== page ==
The Eugene M. Lang Foundation has been around for more than a half-century. Lang was a lifelong New Yorker—the son of Hungarian and Russian immigrants who made his fortune from an early technology company. He retired from business in 1997 to devote himself entirely to philanthropy. Lang, who died last year, was perhaps best known for promising to pay for college for low-income kids in New York City if they graduated high school—an effort that spawned similar initiatives by other donors.
Lang's family carries on his tradition of giving today, managing a foundation that reported assets of $16.5 million in 2016. This grantmaker recently caught our attention because it’s been getting more involved in the local arts scene in New York City. Earlier this month, the foundation awarded a $700,000 grant to Exploring the Arts to support its Lang Arts Scholars initiative. The purpose of this initiative is to give teenagers in New York City access to artistic training and career prep support. The funding will also provide after-school training for 15 public high school teens per year, college and career readiness sessions to be offered monthly, and paid arts administration internships.
Exploring the Arts was founded in 1999 by the singer (and painter) Tony Bennett and his wife Susan Benedetto, a former public school teacher. Commenting on the new Lang-funded initiative, Bennett said, "I would have loved to be part of something like this as a kid growing up in Queens."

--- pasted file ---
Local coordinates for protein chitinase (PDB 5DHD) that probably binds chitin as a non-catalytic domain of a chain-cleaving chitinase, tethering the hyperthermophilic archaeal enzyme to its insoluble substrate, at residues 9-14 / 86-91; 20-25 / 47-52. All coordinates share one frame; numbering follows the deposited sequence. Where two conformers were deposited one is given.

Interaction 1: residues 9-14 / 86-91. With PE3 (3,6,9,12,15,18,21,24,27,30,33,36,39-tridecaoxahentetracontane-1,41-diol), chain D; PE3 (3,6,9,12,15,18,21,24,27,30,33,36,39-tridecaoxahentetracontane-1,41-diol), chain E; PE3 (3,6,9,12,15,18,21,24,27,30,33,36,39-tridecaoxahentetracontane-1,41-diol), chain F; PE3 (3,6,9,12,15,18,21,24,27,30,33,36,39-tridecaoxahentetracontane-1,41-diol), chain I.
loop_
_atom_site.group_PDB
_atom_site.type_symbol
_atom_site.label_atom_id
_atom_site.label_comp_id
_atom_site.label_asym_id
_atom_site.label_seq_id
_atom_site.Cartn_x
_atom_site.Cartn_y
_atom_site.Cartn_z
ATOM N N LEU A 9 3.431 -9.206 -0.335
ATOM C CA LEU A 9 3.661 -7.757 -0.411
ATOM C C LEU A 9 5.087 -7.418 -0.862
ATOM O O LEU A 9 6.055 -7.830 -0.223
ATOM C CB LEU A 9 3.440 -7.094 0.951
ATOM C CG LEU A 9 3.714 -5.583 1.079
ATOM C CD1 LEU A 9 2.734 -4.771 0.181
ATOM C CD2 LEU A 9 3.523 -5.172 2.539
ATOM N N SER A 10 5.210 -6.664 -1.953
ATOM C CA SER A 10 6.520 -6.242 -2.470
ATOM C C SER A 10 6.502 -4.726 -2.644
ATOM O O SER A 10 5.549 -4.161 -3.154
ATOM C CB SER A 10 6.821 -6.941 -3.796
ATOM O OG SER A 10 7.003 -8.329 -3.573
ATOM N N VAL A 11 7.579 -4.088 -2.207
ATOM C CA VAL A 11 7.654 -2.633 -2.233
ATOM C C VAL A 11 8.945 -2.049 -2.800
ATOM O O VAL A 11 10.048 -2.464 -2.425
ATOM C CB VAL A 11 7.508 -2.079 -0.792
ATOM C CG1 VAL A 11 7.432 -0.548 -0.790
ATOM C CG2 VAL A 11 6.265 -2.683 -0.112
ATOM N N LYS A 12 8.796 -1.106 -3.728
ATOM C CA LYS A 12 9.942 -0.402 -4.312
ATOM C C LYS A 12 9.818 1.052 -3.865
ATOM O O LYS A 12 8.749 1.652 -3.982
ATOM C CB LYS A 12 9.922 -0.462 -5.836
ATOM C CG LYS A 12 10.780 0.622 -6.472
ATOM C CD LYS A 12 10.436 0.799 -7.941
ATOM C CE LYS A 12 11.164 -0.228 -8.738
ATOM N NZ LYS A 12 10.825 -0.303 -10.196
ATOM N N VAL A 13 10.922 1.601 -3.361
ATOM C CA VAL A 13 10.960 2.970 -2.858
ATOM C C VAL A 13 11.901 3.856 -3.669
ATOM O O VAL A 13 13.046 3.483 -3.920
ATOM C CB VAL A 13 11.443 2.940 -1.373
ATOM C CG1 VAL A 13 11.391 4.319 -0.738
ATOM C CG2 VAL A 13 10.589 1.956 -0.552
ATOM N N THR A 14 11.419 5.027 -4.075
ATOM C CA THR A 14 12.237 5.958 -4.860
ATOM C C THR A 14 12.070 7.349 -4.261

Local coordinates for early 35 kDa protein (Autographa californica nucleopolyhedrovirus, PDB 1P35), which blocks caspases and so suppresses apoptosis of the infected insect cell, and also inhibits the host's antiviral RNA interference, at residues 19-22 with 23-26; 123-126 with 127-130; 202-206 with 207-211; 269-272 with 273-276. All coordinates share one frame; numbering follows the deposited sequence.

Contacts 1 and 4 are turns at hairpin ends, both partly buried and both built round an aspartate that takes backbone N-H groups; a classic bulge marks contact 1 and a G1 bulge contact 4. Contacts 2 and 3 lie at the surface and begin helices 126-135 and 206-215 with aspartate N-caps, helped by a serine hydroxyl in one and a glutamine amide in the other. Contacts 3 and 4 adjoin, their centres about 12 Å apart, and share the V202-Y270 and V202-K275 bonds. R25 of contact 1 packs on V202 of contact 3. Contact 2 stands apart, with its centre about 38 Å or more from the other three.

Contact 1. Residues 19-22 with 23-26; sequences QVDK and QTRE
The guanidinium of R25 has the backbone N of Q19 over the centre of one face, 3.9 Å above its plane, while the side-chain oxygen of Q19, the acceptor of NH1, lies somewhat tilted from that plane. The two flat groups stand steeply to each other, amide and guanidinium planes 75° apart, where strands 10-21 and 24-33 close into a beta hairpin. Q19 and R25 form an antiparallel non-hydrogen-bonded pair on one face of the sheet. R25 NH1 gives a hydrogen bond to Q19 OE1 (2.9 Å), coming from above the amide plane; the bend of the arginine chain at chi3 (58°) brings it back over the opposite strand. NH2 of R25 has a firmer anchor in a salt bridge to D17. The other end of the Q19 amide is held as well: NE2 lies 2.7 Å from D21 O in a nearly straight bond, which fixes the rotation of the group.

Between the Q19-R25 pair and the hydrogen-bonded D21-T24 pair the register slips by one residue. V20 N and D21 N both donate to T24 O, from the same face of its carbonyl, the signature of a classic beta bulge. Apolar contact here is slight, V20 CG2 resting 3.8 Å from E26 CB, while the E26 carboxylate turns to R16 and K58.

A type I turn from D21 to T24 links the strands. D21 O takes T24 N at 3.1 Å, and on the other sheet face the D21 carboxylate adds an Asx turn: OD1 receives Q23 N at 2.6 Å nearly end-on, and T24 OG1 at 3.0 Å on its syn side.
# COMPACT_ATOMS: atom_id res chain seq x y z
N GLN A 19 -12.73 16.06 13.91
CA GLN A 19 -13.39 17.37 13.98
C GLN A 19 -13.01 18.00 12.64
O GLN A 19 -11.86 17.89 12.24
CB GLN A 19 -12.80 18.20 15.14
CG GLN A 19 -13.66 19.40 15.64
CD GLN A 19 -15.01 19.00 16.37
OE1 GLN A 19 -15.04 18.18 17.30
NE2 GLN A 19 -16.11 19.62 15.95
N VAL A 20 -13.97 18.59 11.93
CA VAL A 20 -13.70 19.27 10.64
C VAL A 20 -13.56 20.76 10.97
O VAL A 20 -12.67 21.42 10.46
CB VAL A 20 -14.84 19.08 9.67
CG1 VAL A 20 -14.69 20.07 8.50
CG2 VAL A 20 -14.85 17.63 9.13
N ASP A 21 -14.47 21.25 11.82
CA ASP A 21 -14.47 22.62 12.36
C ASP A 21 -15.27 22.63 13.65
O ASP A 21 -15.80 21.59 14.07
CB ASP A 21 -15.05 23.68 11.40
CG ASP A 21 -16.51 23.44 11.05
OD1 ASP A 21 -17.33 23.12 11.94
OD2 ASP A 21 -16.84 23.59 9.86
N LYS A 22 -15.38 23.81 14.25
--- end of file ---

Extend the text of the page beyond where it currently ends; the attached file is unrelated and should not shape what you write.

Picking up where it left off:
In the past, the Lang Foundation’s arts funding has centered more squarely on supporting small theaters and music and dance organizations, as well as film projects with social justice goals and museums that make accessibility a priority.
The foundation's other areas of interest include education, social justice, community and civic responsibility, health and aging, and the preservation of the natural and built environment.
Education grants often back STEM programs, entrepreneurship, and arts experiences. Social justice grants are largely focused on minorities, women, girls and veterans. Community and civic responsibility grants back community and public service goals, as well as respond to emergencies and basic needs. Health and aging grants support access to care, health literacy, Alzheimer’s and Parkinson’s patient support, and hospice care. Finally, preservation grants support natural and man-made environments of significance.
Lang’s foundation is run by family members with Lauren McGrail leading the way as executive director. McGrail was in the news last year when the family donated a bunch of the founder's clothing and household items after his death to the city's Fiorello LaGuardia High School, and a couple of 16-year-olds found $620 in cash in one of Lang’s old coat pockets. The teens returned the money, and McGrail sent the students Amazon gift cards for their honesty. Also last year, New York City by Mayor Bill de Blasio and Manhattan Borough President Gale Brewer named June 26 Eugene Lang Day in New York to honor the founder's legacy in the city.
Unfortunately for grantseekers who haven’t worked with the Lang Foundation before, unsolicited proposals are not accepted for funding. However, the family trustees are open to learning about new organizations and programs, so nonprofits are welcome to submit a brief introduction online.